(441c) Information and Technology Challenges in Bioenergy and Waste-to-Energy Networks | AIChE

(441c) Information and Technology Challenges in Bioenergy and Waste-to-Energy Networks


Kokosis, A., National Technical University of Athens

Information and technology challenges in bioenergy

and waste-to-energy networks

Antonis Korkofigkas1, Georgios Lignos2,  Antonis Kokossis2,

(1)   School of Electrical and Computer Engineering, National Technical University of Athens, Athens, Greece,

(2)   School of Chemical Engineering, National Technical University of Athens, Athens, Greece

One of the main aspects of Industrial Symbiosis is the utilization of waste streams to produce energy. This requires the identification of waste sources, assessment of their suitability and energy potential and finally the establishment of symbiotic link between waste producer and consumer. This paper presents the use of ontology engineering and Linked Open Data approach towards uncovering Industrial Symbiosis potential and enabling new symbiotic links; as well as a generalized methodology for enabling reliable results and a proposed optimization technique.

Today, the standard mode of operation for IS projects is that of IS experts working on client provided data. Source and sink matching is done mainly manually. This approach introduces a barrier on cost and expertise which is too high for small and medium enterprises (SME's). To tackle this problem LIFE+ project eSymbiosis provides SME's with a registration portal and automated symbiotic matching. The registration portal is backed by an ontology on resources, waste and industry types. A user can fill in as much and as detailed info is known, thus bringing the pre-required expertise to a minimum. The automated matching is performed working on the "semantic distance" of the info provided by different users. 

Another challenging area for IS is that of symbiotic opportunities arising with an irregular schedule and having highly temporal nature. This encompasses cases beyond the classic notion of industrial areas, such as ports, including not only facilities on land but also incoming and out-coming ships, freighter trains and trucks and the greater industrial or residential area around it. IEE project EPIC is aimed at IS in port areas, further developing the ontological/semantic approach for IS by providing tools for expressing resources with time-restricted availability and uncovering potential temporary symbiotic links between port areas with a ship connection.

In order to take IS to a higher level it is crucial to constantly encompass broader areas, go beyond the term “industrial” and ultimately approach IS a function embedded into society. Towards this end, the well-established rules of publishing Linked Open Data can be used to provide the public with open reports on IS efforts, the effectiveness of processes and accountability on waste management. Furthermore, a great effort is under way to increase the involvement of interested parties and the connectedness of otherwise fragmented knowledge and efforts through the use of Semantic Wikis and open repositories.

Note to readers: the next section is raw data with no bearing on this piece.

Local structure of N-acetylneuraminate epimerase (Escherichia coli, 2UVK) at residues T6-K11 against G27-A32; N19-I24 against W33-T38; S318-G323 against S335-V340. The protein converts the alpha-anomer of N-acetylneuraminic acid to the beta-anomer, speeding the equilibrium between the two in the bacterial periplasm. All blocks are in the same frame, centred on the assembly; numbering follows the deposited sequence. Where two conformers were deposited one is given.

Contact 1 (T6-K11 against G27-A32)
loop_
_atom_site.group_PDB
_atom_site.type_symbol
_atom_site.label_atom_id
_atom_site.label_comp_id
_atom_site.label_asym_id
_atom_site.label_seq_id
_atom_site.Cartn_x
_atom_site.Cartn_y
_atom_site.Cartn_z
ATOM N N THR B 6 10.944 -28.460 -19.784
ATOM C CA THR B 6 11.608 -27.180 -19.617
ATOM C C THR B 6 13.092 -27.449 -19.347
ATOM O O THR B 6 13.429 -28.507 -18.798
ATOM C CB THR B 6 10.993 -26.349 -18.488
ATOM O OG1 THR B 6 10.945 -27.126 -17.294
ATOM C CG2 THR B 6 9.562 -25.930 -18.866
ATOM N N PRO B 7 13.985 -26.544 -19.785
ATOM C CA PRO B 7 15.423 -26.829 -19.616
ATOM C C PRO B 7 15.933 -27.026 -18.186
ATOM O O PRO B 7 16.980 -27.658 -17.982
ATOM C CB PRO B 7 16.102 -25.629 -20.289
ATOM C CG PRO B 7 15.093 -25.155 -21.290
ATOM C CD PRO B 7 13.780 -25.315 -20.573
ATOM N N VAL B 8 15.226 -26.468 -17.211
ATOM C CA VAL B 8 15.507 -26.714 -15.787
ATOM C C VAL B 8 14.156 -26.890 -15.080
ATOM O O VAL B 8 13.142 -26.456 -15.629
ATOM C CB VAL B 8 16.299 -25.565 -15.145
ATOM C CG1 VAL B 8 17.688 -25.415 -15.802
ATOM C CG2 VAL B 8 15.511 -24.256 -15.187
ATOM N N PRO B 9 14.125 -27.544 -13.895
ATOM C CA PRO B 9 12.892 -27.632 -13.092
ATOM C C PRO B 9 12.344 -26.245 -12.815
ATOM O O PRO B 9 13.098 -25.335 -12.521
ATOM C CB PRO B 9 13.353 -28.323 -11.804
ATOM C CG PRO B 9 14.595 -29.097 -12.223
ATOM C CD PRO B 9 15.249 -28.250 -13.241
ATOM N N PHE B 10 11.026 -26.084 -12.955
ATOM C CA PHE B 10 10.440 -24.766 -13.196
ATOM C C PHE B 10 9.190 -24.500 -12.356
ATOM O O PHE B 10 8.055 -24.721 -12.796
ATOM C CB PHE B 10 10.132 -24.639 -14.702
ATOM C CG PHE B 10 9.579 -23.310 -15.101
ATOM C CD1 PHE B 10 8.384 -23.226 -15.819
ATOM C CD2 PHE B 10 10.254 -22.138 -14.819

Sometimes it is impossible to match demand and supply for the following reasons: misleading data, vocabulary synonymy, invisible chemical resemblance and low quality of waste streams. The following proposed methodology aims to solve the mentioned problems and to ensure low risk investments.

Most of the times SME’s do not have qualified personnel which can submit accurate data. In order to overcome this difficulty and help maximizing the companies’ participation, technologies standardization takes place. High quality LCI’s are used for determining the efficiency rates and main input and output flows of several factory types. The models produced from this procedure can be used as benchmarks for ensuring high quality data.

Synonyms identification and classification of materials takes place in order to exploit applicable relative solutions. Furthermore, sometimes the product streams of one industry (source) might need special pretreatment before it can be connected to another (sink). Pretreatments can be mechanical: filtration, chopping, manual sorting, magnetic sorting, evaporation, extraction etc., chemical: hydrolysis, electrolysis etc., thermochemical: incineration, pyrolysis, gasification. Pretreatments may upgrade the wastes composition or produce energy to enable impossible connections.

Finally games theory is to be used as a risk assessment method on proposed synergies. This gives the opportunity to the candidate partners to estimate what their mutual profit will be for a given margin of productivity change (e.g. 30%) for each company. This way the most profitable and most stable equilibrium exchange flow rate point will be revealed for establishing IS synergies among multiple partners.